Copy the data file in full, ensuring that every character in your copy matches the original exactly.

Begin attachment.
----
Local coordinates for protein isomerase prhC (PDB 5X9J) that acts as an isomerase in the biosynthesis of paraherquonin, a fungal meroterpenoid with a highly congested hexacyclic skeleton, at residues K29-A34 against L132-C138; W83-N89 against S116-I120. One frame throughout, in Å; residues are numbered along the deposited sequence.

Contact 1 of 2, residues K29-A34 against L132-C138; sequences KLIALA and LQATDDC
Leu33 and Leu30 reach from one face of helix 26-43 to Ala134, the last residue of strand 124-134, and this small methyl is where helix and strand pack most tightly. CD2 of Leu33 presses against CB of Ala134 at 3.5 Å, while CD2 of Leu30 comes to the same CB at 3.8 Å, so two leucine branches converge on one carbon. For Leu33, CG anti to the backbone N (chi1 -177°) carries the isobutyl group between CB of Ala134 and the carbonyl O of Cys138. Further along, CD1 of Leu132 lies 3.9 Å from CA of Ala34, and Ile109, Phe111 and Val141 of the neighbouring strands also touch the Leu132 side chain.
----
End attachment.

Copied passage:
Local coordinates for protein isomerase prhC (PDB 5X9J) that acts as an isomerase in the biosynthesis of paraherquonin, a fungal meroterpenoid with a highly congested hexacyclic skeleton, at residues K29-A34 against L132-C138; W83-N89 against S116-I120. One frame throughout, in Å; residues are numbered along the deposited sequence.

Contact 1 of 2, residues K29-A34 against L132-C138; sequences KLIALA and LQATDDC
Leu33 and Leu30 reach from one face of helix 26-43 to Ala134, the last residue of strand 124-134, and this small methyl is where helix and strand pack most tightly. CD2 of Leu33 presses against CB of Ala134 at 3.5 Å, while CD2 of Leu30 comes to the same CB at 3.8 Å, so two leucine branches converge on one carbon. For Leu33, CG anti to the backbone N (chi1 -177°) carries the isobutyl group between CB of Ala134 and the carbonyl O of Cys138. Further along, CD1 of Leu132 lies 3.9 Å from CA of Ala34, and Ile109, Phe111 and Val141 of the neighbouring strands also touch the Leu132 side chain.